Murphy Village / selected { 51 images } Created 3 Feb 2018

Murphy Village, North Augusta, South Carolina is a community of around 2,000 Irish Travellers who settled on Edgefield Road in the late 50s-60s.

They originally come from Ireland. One of the first Irish Travellers who came to the USA is Tom Carroll. He arrived in New York in the middle of the 19th Century to escape from misery and financial distress created by the Potato Famine in Ireland (1845-1852). He then went to Boston where there was a large community of Irish settlers in Boston. He quickly found work in a tannery. After working for several months, Tom Carroll was able to get his brother Patrick to the US, who also brought his other brothers Jimmy and John. Very soon many of their relatives migrated to the US. Just before the Civil War (1861-1865) the Travellers slowly moved to the South, living in Georgia ,South Carolina, and Tennessee.

There, they began to travel throughout the South buying mules and horses to trade and sell them among the farming communities. As the town of North Augusta began to grow, many Catholics relocated there from the Northeast. Father Murphy, an Irish immigrant himself, was made its Pastor. He encouraged the travellers to buy land a few miles north of the town. Murphy Village was born.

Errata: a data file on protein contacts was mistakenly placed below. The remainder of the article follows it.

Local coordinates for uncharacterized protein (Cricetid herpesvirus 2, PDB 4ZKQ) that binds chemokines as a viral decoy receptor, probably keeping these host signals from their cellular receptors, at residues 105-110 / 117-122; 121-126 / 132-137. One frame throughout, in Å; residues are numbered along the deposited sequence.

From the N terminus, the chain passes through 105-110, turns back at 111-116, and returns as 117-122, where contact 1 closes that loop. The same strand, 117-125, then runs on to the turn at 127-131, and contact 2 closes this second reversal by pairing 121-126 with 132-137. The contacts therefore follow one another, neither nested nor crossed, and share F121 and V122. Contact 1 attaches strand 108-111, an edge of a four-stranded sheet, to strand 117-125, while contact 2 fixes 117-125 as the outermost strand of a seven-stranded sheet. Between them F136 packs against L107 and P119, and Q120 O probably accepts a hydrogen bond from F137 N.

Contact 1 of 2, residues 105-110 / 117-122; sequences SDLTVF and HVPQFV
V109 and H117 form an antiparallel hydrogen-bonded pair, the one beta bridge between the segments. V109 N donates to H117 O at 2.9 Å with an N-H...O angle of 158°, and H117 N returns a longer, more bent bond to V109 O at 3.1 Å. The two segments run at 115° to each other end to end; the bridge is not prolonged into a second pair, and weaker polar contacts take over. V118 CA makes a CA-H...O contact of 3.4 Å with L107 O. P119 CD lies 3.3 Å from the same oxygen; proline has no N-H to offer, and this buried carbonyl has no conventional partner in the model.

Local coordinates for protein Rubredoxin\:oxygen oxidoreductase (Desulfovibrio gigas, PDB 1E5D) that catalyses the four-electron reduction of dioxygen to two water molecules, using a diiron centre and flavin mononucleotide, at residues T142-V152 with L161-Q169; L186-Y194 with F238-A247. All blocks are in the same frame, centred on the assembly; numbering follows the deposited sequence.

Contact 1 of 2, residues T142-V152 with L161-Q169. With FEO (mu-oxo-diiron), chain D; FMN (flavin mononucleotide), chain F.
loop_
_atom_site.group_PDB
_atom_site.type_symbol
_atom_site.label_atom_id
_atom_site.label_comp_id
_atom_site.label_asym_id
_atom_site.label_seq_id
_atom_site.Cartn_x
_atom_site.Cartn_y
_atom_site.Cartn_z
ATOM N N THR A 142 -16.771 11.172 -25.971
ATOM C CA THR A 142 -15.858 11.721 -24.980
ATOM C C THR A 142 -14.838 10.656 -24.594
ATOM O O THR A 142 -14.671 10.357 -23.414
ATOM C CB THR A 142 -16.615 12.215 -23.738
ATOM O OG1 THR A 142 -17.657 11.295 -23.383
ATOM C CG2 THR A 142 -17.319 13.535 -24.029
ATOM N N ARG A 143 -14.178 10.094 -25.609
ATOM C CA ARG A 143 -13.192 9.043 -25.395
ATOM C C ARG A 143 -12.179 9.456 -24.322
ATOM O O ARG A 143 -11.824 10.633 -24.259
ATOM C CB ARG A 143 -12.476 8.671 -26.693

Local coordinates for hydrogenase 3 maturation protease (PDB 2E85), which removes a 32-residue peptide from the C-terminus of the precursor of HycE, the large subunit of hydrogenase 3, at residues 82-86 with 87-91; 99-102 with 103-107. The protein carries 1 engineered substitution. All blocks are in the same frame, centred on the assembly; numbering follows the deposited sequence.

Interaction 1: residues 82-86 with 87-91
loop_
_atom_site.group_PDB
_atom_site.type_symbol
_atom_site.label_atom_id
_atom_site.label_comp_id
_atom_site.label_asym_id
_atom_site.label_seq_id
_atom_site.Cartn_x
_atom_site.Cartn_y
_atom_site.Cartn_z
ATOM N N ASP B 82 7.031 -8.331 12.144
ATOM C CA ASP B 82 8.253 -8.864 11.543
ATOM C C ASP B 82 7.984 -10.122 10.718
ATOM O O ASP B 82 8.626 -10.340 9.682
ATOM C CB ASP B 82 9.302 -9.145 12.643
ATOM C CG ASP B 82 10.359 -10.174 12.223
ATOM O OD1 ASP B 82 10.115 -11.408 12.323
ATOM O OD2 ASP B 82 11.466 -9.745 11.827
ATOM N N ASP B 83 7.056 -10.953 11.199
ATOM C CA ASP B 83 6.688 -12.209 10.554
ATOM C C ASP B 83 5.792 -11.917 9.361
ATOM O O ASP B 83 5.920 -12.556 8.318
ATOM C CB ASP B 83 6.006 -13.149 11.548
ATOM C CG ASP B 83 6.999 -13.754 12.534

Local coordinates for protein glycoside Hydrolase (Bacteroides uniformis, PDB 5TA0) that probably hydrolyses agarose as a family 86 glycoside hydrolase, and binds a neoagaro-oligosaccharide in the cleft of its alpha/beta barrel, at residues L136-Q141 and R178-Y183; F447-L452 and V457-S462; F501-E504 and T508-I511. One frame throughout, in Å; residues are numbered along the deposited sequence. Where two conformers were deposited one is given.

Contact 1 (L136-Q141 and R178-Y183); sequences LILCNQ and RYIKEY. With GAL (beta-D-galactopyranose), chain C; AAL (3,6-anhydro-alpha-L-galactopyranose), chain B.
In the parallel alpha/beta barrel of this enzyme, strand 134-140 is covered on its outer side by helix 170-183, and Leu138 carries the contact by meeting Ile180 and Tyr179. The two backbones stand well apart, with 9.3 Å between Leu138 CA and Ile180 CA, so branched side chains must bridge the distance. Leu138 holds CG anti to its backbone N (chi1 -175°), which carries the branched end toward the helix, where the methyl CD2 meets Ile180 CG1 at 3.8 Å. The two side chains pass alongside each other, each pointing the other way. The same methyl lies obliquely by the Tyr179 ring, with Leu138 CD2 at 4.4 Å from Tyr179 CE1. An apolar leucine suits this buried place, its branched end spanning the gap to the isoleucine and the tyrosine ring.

The main family names are Carroll, Sherlock, O’Hara, Gorman and only a few others. While men mainly work asphalting roads and driveways, painting barns in states as far as Ohio and Michigan, or selling machines. Women stay at home and raise the children. They still speak Cant, an old form of Gaelic and most of them are practising Catholics.

The community is very reclusive. On one side of Edgefield Road, where St Edward Church was built which is the original Murphy Village, people still live in trailers and mobile homes, although, on the other side of the road, Travellers live in huge brand new mansions which can only raise suspicion in every outsider’s mind. How can people who live from asphalting, trading machines and painting barns afford to build such houses? Irish Travellers from Murphy Village are regularly accused of different scams. Several court cases have been occuring for life insurance fraud, racketeering, scams. About 50 Irish Travellers are now in Custody. In 2016, the DSS (Department of Social Services) took six girls, as young as six years old, from Murphy Village under allegations of sexual abuse. Arranged marriages have been part of the village tradition for decades and the Irish Travellers were accused of under-age marriages. After 3 months, all the girls were brought back to their families after staying in foster care. “We don’t marry them under-age, we get them engaged very young and wait for the legal age to marry them”, explains Tammy, an Irish Traveller from Murphy Village. In such a tense situation, it is not surprising that Murphy Village residents are not very keen to talk to strangers and hide from cameras.
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